2002-2005 2004 5,169.97 km
Audi R8
215.415 km/h 3:33.483 (230.182 km/h)
in 2002
T.Kristensen
Audi R8
3:29.905 (234.106 km/h)
in 2002
R.Capello
Audi R8
Circuit N°13 - 13.650 km
2006 2006 5,187.00 km
Audi R10 TDI
215.409 km/h 3:31.211 (232.658 km/h)
in 2006
T.Kristensen
Audi R10 TDI
3:30.466 (233,482)
in 2006
R.Capello
Audi R10 TDI
Circuit N°14 - 13.629 km
2007-2009/2010 2010 5,410.71 km
Audi R15 TDI plus
225.228 km/h 3:19.074 (246.463 km/h)
in 2010
L.Duval
Peugeot 908 HDI
3:18.513 (247.160 km/h)
in 2008
S.Sarrazin
Peugeot 908 HDI

Bugatti CircuitEdit

Bugatti Circuit

Bugatti Circuit

Bugatti Circuit is a race track located within Circuit de la Sarthe, named after Ettore Bugatti. The circuit uses a part of the larger circuit and a separate, purpose-built section. The sections of track on the Bugatti Circuit that are on the Circuit de la Sarthe include the Ford Chicane at the end of the lap, the pit complex, and the straight where the Dunlop Tires bridge is located. At this point in the overlapping section of the tracks there is a left right sweep that was added for motorcycle safety in 2002. Vehicles turning to the left continue onto the Circuit de la Sarthe, toward Tertre Rouge and Mulsanne, vehicles turning to the right will continue the Bugatti Circuit.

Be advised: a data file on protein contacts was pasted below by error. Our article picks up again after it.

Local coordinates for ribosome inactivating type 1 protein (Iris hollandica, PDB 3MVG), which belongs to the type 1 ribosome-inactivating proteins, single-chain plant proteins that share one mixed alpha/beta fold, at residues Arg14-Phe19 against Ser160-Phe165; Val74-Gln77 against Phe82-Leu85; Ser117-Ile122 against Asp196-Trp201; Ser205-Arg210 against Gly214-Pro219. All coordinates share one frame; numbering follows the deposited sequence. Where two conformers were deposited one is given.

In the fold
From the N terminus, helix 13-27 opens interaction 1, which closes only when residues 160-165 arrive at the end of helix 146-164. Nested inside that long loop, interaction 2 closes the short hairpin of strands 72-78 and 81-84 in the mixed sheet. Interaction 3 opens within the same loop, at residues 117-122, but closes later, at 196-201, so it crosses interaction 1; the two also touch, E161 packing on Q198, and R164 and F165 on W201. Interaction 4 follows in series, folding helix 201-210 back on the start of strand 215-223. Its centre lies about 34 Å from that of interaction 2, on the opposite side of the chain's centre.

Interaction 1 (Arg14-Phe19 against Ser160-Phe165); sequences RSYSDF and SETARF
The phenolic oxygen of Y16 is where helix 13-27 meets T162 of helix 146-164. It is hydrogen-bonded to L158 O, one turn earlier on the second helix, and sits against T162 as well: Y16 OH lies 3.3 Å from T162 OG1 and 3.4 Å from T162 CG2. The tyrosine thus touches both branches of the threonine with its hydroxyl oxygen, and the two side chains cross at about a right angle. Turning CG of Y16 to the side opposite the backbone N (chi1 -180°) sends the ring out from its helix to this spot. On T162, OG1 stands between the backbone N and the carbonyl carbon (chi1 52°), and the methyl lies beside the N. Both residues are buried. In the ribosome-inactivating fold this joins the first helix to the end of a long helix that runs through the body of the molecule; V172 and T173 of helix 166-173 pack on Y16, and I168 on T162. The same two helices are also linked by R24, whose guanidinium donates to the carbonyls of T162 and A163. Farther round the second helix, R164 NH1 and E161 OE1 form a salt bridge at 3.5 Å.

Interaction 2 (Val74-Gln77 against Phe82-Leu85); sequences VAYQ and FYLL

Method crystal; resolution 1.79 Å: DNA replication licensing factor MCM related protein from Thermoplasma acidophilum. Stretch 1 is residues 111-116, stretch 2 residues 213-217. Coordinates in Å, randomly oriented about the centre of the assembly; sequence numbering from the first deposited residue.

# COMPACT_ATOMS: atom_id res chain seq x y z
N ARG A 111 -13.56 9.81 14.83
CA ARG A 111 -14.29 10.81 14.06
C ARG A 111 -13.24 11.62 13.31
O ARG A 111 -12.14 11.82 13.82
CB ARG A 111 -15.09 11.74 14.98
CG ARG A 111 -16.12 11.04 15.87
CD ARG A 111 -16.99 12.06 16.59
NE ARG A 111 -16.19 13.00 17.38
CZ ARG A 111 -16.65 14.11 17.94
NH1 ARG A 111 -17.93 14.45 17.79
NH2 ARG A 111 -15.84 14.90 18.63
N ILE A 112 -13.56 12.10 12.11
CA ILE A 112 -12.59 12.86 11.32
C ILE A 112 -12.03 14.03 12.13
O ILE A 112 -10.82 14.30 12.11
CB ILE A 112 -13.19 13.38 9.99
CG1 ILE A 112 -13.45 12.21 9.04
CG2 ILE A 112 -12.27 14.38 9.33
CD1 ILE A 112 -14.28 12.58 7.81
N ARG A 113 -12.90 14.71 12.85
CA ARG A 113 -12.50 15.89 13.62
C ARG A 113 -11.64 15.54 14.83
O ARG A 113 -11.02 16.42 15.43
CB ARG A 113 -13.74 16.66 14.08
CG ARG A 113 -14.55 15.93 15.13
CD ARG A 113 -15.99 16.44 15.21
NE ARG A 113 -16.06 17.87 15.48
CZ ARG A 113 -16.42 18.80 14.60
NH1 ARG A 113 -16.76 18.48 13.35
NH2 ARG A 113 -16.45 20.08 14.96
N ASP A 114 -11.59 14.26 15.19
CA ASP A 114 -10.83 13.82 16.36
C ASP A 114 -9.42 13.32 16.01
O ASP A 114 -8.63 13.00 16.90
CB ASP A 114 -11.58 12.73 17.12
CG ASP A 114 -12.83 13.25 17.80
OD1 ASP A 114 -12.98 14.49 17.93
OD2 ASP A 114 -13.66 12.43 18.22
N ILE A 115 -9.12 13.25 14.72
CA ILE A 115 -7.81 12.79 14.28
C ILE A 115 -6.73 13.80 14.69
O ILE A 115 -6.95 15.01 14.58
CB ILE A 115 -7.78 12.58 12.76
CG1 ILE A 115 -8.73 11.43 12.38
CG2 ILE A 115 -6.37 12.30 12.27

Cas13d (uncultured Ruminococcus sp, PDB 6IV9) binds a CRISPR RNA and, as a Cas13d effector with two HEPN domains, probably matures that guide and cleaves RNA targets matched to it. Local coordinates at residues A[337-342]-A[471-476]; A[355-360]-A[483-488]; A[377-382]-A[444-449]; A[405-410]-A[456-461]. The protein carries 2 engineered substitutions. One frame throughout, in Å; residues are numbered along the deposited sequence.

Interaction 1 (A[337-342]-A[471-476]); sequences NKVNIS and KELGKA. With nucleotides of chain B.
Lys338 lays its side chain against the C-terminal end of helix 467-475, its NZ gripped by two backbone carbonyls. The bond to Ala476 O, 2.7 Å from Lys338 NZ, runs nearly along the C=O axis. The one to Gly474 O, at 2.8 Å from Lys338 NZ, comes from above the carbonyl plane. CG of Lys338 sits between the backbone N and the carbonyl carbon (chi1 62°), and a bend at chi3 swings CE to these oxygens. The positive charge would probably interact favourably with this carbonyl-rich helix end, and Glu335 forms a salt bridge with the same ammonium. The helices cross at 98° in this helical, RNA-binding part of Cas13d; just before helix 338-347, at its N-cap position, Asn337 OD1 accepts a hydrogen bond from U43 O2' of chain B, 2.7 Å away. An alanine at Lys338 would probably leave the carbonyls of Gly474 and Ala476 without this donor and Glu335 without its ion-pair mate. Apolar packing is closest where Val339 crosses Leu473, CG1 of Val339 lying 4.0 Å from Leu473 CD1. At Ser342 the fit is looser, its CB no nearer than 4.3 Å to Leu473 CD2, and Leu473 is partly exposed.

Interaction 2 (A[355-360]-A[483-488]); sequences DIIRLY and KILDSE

The track is home base for Pescarolo Sport, founded by famous French driver Henri Pescarolo. The circuit also hosts the 24 Hours of Le Mans motorcycle race, and a round of the MotoGP Championship. The circuit also holds French motor club races and in the past has hosted a round of the DTM (German Touring Car series).

As well as motor racing it is the venue for the 24 rollers, a 24h race on inline skates or quads.

The track was used for the 1967 French Grand Prix.

Speed record Edit

In 1988, Team WM Peugeot knew they had no chance of winning the 24 hour endurance race, but they also knew that their Welter Racing designed car had very good aerodynamics. Thus they nicknamed their 1988 entry "Project 400" (aiming to be the first car to achieve a speed of 400 km/h on the famous straight), although the official team entry was named WM Secateva. Roger Dorchy, Claude Haldi and Jean-Daniel Raulet would be the three drivers that year.